Cultivating Interview 8

Where do you hope to see this book go – what kind of influence do you hope it will have? Is it different than what you had hoped for The Company They Keep?

In The Company They Keep, I corrected a lot of vague and misleading ideas about the Inklings and the nature of their work together. I also tried to raise some theoretical questions, especially questions about what counts as literary influence. There is such a strong tendency to think that influence means imitation. As I argue in The Company They Keep, influence isn’t a synonym for imitation: it means change.

But in Bandersnatch, I raise the stakes. In a way, I go from describing to meddling, that is to say, rather than just looking at all the fun the Inklings were having, I invite readers to have a go at it themselves, to jump right in and do the same.

That seems to be the way that readers have been responding. I got a note from one reader who was so excited about the book. She wrote, “I’m about half-way through Bandersnatch, and I want two things: to start writing again, and to have a community like the Inklings.” That’s it. That’s it exactly.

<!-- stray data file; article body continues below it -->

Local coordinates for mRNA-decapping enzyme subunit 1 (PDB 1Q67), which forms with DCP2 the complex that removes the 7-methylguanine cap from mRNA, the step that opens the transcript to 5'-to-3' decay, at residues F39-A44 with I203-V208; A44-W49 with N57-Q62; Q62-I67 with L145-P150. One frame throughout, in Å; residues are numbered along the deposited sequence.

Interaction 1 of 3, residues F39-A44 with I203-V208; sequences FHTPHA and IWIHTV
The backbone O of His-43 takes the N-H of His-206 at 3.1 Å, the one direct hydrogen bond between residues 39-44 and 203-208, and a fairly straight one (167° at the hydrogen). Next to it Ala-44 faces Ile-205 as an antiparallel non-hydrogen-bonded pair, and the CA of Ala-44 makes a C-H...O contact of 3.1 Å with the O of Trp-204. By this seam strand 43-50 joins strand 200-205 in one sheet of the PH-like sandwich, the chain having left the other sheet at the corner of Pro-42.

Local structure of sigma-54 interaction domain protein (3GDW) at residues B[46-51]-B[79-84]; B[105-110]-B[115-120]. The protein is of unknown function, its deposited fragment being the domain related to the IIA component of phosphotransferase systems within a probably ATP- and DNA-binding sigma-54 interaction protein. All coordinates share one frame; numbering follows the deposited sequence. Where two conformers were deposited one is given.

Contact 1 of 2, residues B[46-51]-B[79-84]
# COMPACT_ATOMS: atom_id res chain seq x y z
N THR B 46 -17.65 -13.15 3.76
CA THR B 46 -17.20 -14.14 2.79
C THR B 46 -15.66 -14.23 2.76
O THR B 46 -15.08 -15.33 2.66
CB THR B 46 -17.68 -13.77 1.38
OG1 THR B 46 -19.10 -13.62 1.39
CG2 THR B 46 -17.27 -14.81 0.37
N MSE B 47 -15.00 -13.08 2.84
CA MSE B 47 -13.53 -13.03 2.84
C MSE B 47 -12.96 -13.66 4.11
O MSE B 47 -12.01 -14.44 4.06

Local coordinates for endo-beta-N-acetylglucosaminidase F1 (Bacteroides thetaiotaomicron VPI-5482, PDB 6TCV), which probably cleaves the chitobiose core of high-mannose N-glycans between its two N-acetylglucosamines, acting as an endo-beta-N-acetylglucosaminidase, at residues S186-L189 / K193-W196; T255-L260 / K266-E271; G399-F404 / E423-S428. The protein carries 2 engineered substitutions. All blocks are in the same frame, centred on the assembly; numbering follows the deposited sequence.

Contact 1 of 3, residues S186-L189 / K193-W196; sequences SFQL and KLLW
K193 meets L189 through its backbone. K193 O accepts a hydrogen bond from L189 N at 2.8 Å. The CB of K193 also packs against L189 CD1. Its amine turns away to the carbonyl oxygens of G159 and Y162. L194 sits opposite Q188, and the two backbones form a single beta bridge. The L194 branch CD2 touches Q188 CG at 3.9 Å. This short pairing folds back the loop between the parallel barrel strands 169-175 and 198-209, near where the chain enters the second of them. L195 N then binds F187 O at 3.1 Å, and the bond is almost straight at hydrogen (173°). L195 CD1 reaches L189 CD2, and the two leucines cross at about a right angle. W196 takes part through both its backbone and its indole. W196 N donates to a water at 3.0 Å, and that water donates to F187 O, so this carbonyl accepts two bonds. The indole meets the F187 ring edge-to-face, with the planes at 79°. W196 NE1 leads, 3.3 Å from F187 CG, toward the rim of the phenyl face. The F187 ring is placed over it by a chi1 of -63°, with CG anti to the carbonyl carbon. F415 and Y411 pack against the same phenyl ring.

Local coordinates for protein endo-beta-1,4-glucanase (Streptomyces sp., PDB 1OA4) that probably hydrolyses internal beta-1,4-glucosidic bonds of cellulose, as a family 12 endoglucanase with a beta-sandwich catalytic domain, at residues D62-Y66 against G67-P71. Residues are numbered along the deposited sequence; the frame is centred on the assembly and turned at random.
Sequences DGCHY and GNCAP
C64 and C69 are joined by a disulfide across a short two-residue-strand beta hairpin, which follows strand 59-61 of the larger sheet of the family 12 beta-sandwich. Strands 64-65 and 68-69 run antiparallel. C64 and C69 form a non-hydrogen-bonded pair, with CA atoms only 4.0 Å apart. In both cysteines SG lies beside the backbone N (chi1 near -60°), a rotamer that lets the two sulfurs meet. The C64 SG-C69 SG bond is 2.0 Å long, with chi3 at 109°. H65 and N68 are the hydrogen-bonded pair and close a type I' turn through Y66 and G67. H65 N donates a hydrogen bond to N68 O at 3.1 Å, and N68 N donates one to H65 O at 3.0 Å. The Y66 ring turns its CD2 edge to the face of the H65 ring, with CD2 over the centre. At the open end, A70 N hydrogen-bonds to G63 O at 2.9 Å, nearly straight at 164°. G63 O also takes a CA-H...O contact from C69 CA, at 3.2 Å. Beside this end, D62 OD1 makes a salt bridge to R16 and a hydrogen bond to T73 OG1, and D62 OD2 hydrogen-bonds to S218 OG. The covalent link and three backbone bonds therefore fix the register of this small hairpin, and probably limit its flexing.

This question-and-answer is part of a larger interview conducted by Lancia Smith with Dr. Diana Glyer in January 2016 on “Cultivating the Good, the True, and the Beautiful.” To read the full interview and gain further insights into creative collaboration, click here.

About Diana Glyer

Diana Pavlac Glyer is an award-winning writer who has spent more than 40 years combing through archives and studying old manuscripts. She is a leading expert on C.S. Lewis and J.R.R. Tolkien; her book The Company They Keep changed the way we talk about these writers. Her scholarship, her teaching, and her work as an artist all circle back to one common theme: creativity thrives in community. Her new book is BANDERSNATCH: C.S. Lewis, J.R.R. Tolkien, and the Creative Collaboration of the Inklings.

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